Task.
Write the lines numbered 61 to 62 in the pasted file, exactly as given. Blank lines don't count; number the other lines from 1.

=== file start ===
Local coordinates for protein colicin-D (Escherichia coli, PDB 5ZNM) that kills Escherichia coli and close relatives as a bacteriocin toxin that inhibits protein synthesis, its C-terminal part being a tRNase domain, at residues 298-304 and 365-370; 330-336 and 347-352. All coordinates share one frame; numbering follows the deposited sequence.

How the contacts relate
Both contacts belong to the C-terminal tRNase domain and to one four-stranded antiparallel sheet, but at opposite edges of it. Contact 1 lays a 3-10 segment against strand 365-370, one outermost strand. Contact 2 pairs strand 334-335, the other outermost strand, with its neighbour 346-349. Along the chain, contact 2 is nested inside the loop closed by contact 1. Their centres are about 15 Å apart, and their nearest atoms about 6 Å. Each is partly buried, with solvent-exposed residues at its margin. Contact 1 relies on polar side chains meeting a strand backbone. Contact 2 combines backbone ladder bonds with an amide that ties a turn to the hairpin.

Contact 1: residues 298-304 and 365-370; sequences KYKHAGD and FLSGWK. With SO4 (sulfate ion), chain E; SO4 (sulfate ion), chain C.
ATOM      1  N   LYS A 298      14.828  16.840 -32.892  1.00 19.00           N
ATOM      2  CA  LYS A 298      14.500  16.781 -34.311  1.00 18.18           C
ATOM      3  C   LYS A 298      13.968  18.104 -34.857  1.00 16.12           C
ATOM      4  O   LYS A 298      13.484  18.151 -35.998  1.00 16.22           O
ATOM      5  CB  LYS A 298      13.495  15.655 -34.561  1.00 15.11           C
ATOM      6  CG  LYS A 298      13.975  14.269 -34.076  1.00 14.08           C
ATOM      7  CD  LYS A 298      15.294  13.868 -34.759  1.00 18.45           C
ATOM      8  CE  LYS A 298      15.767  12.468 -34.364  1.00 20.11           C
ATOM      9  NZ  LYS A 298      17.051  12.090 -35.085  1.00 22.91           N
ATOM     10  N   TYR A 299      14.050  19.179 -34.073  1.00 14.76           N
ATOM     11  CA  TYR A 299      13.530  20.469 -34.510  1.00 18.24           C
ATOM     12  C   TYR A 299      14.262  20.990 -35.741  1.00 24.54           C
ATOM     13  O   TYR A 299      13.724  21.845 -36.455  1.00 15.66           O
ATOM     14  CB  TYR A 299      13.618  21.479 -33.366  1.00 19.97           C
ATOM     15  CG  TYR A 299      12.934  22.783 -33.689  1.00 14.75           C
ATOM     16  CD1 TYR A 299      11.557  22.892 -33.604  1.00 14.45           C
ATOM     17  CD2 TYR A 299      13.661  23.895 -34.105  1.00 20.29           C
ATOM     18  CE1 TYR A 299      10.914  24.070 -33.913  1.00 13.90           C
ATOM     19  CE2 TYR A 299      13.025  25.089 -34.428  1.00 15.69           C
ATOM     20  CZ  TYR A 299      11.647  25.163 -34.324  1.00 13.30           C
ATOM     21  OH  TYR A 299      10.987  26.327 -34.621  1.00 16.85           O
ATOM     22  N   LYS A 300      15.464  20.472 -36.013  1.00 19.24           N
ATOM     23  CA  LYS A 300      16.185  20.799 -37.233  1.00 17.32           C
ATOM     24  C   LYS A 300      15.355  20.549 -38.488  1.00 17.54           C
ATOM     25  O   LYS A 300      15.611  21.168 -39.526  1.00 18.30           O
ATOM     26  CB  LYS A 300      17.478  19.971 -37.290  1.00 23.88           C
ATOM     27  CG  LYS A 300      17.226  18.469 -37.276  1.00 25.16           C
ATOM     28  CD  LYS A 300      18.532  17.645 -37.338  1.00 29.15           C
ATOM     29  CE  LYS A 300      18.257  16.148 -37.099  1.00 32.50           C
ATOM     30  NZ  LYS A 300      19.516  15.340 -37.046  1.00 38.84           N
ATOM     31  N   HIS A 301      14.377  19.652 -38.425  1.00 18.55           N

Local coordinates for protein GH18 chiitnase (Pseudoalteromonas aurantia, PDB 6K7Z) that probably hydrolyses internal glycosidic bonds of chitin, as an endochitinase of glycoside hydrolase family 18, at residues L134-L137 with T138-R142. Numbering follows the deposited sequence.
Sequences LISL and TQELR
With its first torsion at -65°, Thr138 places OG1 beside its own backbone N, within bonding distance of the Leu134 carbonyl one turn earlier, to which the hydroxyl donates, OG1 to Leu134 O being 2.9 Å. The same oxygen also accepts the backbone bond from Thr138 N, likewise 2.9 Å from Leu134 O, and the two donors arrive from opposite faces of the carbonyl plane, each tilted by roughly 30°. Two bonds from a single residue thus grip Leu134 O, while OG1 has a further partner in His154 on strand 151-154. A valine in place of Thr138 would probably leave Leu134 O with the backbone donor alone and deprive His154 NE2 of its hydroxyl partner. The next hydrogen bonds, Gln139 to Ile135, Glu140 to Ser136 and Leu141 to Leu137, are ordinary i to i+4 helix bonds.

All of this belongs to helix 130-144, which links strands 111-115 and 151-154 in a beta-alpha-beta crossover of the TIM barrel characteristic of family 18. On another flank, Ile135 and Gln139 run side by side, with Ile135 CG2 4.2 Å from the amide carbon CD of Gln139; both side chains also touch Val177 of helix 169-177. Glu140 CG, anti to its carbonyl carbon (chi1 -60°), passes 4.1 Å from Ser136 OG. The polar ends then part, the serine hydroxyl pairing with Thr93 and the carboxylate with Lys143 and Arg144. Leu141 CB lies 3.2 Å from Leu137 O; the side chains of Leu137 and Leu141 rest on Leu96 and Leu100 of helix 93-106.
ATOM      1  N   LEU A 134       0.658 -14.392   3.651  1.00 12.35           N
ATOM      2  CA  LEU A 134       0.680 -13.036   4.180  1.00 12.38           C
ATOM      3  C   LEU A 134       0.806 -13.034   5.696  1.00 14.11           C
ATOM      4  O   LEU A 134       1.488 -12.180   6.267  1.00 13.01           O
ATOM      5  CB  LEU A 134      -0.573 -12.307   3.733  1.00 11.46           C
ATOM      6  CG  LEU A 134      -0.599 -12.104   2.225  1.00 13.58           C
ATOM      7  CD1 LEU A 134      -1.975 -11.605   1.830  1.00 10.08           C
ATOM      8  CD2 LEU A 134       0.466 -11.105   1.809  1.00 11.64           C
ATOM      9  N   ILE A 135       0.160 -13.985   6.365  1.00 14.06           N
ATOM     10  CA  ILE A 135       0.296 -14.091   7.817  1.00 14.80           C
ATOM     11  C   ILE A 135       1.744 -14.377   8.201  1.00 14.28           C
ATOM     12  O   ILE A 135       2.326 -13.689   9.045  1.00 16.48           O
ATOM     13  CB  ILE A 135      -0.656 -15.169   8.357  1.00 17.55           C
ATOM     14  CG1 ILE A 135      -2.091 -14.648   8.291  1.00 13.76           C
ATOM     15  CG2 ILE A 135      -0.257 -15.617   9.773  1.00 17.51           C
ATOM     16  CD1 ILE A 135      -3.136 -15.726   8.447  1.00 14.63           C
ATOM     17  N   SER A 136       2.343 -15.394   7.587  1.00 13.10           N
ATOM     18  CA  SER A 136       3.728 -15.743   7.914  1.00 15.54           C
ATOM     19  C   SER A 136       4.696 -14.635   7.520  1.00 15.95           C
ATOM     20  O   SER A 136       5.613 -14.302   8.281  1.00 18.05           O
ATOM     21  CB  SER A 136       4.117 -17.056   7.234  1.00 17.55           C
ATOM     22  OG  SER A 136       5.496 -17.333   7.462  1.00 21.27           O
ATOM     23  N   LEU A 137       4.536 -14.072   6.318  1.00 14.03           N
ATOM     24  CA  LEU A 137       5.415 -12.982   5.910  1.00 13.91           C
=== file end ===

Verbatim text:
ATOM     22  OG  SER A 136       5.496 -17.333   7.462  1.00 21.27           O
ATOM     23  N   LEU A 137       4.536 -14.072   6.318  1.00 14.03           N